Driving under the influence of alcohol has become even more unforgivable in recent years than ever before. In this day of ride shares like Uber and Lyft, the excuses of not being able to find a cab or some other way home no longer fly. With so many ways to get home safely in 2019, it’s inexcusable and unforgivable to get behind the wheel of a car after drinking—at any age—and risk the lives of other people on the road just so you can get home after a few drinks.
What Does Zero Tolerance Mean, Exactly?
Zero tolerance is the practice of adopting laws or policies that call for mandatory enforcement of violations without regard to severity, intent, or extenuating circumstances. In an effort to eradicate driving under the influence (DUI), all 50 states have cracked down on underage drinking and driving with “Zero Tolerance” laws, which make it a criminal DUI offense for drivers under the age of 21 to drive with even a small amount of alcohol in their system, ranging from 0.00 to 0.02% BAC, depending on the state. Depending on a teenager’s weight, just one beer at a party would make them unfit to get behind the wheel of a car. The best way to avoid a Zero Tolerance DUI charge is to never have one sip of alcohol if you have to drive. It’s that simple.
Prior to zero tolerance laws, most states had drunk driving laws that established legal limits for blood alcohol content applicable to all drivers regardless of age.
If a teen driver was found to be drinking and driving, but had a BAC of under 0.08, they would not be guilty of driving under the influence, legally speaking, that is. Depending on the laws in the state they were in at the time of the offense, they may be guilty of consuming or being in possession of alcohol underage but not guilty of DUI.
The Necessity of Zero Tolerance Laws
According to the National Highway Traffic Safety Administration (NHTSA), almost one-third of all deaths of 15- to 20-year-olds are the result of a car crash and about 35% of those fatalities are alcohol-related. The alcohol-involvement rate for teen car crashes is approximately twice that of 21 and over drivers, and drinking and driving poses a greater risk of resulting in fatal crashes for teens than adult drivers due, in part, to their lack of experience behind the wheel.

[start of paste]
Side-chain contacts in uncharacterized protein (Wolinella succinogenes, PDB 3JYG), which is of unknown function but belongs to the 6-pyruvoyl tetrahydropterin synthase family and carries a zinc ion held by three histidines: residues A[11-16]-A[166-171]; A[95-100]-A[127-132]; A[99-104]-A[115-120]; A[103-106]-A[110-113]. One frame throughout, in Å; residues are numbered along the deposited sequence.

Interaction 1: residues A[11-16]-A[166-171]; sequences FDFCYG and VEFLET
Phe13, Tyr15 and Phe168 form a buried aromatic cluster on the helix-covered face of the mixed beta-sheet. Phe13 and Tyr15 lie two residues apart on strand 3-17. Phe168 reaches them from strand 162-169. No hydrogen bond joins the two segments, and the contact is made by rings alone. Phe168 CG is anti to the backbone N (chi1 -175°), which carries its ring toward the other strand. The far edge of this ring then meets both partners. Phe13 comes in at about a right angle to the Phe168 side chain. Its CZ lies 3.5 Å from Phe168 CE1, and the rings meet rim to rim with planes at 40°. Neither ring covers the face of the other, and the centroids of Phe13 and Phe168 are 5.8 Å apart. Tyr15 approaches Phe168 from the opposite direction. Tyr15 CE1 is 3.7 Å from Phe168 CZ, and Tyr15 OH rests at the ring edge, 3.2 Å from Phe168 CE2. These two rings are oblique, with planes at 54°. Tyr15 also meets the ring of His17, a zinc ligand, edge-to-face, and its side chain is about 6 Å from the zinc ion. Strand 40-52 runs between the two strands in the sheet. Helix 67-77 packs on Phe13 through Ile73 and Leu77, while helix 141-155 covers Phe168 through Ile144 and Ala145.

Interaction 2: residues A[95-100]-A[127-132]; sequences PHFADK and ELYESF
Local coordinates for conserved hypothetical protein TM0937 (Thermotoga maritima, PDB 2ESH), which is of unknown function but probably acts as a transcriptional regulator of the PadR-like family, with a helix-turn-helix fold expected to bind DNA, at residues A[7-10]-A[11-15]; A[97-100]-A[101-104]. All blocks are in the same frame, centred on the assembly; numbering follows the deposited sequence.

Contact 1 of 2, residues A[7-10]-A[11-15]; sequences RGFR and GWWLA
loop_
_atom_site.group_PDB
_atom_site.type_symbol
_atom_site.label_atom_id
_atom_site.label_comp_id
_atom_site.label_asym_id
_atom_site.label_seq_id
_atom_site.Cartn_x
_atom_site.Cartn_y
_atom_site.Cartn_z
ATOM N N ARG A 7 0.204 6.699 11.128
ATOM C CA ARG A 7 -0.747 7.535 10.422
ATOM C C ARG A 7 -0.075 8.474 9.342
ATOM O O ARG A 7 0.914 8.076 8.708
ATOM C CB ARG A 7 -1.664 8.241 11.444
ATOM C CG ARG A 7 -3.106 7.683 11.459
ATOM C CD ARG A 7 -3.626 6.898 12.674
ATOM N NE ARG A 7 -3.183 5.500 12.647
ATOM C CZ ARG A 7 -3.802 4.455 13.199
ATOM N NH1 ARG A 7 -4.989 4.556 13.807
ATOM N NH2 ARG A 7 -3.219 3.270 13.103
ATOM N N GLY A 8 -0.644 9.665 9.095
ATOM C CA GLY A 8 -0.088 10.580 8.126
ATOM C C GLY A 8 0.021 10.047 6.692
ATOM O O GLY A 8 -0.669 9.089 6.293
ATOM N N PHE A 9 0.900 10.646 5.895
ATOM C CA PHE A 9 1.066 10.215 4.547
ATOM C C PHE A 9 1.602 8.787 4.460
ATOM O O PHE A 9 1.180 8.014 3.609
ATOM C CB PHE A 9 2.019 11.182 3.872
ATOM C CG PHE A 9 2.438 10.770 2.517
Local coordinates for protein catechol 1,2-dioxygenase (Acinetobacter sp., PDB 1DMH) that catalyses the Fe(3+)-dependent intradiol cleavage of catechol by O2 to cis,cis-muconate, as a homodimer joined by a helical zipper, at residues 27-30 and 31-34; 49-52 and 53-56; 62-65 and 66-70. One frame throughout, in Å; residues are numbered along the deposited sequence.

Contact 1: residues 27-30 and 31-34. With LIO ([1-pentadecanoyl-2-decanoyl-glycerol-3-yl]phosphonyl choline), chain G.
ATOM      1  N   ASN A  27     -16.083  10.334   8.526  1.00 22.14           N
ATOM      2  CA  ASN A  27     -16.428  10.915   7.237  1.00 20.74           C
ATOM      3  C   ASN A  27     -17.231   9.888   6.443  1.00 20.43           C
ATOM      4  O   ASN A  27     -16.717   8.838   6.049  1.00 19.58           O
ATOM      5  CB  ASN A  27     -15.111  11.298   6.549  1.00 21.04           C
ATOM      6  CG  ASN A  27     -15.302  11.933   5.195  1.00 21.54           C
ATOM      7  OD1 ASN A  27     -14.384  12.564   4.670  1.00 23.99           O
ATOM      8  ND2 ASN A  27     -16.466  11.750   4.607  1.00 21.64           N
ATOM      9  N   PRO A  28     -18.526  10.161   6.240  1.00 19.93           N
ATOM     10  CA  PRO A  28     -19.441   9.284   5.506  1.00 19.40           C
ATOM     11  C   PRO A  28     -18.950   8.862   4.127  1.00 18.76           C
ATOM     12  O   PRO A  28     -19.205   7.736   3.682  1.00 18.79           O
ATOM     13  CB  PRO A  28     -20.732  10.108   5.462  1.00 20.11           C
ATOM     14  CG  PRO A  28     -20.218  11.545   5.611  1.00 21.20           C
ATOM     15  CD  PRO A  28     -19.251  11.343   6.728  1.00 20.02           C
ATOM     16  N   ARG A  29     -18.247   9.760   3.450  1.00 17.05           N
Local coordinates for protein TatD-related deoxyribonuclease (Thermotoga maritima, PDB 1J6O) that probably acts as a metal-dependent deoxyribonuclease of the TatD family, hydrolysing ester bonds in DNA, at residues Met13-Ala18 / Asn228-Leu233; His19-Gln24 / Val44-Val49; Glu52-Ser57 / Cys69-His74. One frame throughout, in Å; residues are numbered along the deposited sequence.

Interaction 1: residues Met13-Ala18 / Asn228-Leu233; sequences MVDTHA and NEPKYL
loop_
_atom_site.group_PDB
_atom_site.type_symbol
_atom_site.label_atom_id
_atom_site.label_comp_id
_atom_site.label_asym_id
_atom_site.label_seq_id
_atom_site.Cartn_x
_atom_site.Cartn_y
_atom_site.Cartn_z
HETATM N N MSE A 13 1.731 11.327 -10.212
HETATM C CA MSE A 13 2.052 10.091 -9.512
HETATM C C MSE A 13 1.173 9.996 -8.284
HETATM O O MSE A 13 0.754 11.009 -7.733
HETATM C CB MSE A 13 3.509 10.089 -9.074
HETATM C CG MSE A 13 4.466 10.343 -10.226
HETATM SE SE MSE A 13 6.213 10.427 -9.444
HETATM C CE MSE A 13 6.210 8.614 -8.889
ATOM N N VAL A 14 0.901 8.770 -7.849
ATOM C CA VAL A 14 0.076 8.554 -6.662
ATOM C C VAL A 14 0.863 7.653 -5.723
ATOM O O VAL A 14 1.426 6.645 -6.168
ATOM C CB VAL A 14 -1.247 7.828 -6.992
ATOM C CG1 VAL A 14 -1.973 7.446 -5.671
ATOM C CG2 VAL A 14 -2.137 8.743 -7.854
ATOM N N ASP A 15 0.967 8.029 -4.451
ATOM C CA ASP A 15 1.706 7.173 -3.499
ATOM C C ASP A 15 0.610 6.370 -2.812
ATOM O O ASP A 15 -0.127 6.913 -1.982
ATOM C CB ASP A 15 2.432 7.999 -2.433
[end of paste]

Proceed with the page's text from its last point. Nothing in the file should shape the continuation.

The National Highway Systems Designation Act of 1995 mandated that states consider a 0.02 percent BAC (or lower) for under-21 drivers to be driving under the influence in order to qualify for Federal Aid Highway Funds. To comply, as all states eventually have, they had to set 0.02 percent BAC as what is known as a “per se offense, which means law enforcement does not have to prove intoxication as long as the driver is above the stated limit. Even if only a few sips of beer or wine resulted in a BAC of 0.02%, the driver is guilty of driving under the influence in all 50 states.
Zero Tolerance laws work according to an NHTSA study that compared 12 states that had implemented zero tolerance laws to 12 states that had not yet implemented the laws. Those states with Zero Tolerance had a 20% decline in fatal single-car nighttime crash with drivers under the age of 21. As further proof that Zero Tolerance laws work, the biggest declines in fatal crashes occurred in states with underage BAC limits of 0.02% or less, while less impact was seen in states with higher BAC limits. You cannot argue statistics like these. Zero Tolerance laws work.